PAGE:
Standing 30 feet tall with a gnarled, ancient trunk and windswept limbs stands the oldest organism on Earth.
This tree has roots that pre-date Stonehenge by nearly 500 years and the Great Pyramids by several hundred more. Sitting on a lonely mountainside it is a non-descript natural wonder of the world hidden in plain sight.
At over 5,000-years old, this ancient Great Basin Bristlecone Pine (Pinus longaeva) is a living fossil and a testament to the extraordinary abilities that exist within the plant kingdom.
The secret to a long life
The Great Basin Bristlecone Pines are one of several varieties of Bristlecone pines. What sets them apart from any other tree species in the world is their unrivaled lifespan – they continue to grow no matter what.
The secret to their success isn’t a fountain of youth or mystical immortality bestowed upon them by a mythological figure. The secret to their long life is their ability to adapt to their desolate and often unforgiving environment.
When researchers initially began studying this ancient species of tree, the longstanding belief was that in order for something to live for thousands of years, it must live in a near-perfect environment with plenty of water, ample nutrients and protection from the elements. However, despite what scientists had thought, the Bristlecone Pines were not living in the pristine environments that they had envisioned. In reality, it was quite the opposite.
Barren wastelands: the perfect growing environment?
It turns out that barren wastelands may have their evolutionary advantages. These ancient trees are typically found on barren, lifeless mountainsides that receive very little rainfall, have little-to-no soil for nutrients, and have excruciatingly long and cold winters.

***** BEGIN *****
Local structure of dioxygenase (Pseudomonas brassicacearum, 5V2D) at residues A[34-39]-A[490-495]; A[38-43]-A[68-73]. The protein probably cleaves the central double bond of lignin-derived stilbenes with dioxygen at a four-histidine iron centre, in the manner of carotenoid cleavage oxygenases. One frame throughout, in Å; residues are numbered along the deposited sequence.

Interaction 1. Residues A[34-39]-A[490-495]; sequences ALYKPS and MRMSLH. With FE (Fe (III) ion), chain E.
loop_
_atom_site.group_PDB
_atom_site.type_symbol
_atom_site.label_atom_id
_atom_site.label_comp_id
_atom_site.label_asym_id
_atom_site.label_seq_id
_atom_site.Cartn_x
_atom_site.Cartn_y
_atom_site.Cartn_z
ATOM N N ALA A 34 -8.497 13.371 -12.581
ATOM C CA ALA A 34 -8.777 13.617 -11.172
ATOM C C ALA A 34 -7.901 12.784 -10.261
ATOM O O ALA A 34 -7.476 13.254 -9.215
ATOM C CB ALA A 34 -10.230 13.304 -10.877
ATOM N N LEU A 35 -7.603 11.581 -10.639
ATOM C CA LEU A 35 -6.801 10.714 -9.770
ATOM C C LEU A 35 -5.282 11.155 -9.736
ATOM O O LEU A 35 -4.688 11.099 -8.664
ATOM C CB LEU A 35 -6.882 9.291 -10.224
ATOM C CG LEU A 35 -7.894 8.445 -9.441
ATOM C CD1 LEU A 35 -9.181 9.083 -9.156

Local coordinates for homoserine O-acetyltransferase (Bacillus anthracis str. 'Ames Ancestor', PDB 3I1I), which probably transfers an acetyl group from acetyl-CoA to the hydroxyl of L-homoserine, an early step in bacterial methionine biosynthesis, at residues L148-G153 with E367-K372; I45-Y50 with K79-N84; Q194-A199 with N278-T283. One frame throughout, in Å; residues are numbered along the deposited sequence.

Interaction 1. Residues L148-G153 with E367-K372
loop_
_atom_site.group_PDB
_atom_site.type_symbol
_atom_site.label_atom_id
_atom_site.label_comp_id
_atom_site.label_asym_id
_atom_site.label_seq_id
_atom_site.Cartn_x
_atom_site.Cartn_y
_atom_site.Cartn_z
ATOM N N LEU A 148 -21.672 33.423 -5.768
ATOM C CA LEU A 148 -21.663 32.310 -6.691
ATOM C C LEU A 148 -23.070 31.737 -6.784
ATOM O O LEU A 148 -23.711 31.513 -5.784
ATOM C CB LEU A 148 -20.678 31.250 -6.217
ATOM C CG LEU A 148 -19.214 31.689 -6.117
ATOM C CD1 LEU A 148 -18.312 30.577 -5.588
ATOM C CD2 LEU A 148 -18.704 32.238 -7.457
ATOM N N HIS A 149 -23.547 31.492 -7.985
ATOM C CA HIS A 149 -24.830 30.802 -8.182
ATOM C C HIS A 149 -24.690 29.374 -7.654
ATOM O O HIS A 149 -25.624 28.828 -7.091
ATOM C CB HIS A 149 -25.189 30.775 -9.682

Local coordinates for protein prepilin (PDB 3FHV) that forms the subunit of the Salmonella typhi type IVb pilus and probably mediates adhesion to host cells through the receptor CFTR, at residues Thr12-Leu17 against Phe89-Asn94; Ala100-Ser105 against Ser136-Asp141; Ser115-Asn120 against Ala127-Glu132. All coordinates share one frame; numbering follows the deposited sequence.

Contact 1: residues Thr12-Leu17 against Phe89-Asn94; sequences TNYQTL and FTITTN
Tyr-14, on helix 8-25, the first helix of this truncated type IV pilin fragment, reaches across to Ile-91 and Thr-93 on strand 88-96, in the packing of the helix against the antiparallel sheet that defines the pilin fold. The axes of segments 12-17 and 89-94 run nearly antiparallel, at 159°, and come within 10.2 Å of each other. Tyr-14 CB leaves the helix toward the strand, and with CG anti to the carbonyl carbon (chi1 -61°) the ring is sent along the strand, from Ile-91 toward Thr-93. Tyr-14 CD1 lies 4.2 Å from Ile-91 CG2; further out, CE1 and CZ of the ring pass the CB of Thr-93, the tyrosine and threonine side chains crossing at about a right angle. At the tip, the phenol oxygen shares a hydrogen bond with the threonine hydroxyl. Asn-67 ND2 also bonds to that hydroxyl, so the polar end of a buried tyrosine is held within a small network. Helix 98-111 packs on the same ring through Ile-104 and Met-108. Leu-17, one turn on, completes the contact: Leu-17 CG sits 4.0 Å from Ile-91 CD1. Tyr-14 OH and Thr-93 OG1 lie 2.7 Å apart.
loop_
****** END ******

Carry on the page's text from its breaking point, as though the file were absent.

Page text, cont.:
The brutal environment itself is actually a large part of their success. It prevents other plants from stealing the limited nutrients from the soil around them and the rocky landscape protects them from rampant and destructive wildfires.
Many of the oldest and most legendary Bristlecones reside in the Ancient Bristlecone Pine Forest of the California White Mountains – a rugged and windswept mountain range just north of Death Valley National Park. Throughout thousands of years, they’ve carefully cultivated highly specialized adaptations that allow them to survive in an otherwise lifeless landscape.
Their most precious adaptation is their drought tolerance. These trees can survive even the worst of droughts by going into a dormant state where they can remain in hibernation for up to several years, only to reawaken when their roots sense that the rain or snow has begun to fall once again.
The Great Basin Bristlecones are some of the most extraordinary and bizarre plants in the world. It is important that they remain protected, as we would not want to lose a piece of living history.
Want to read more about bizarre plants? Continue with The History of the Deadly Nightshade Plant.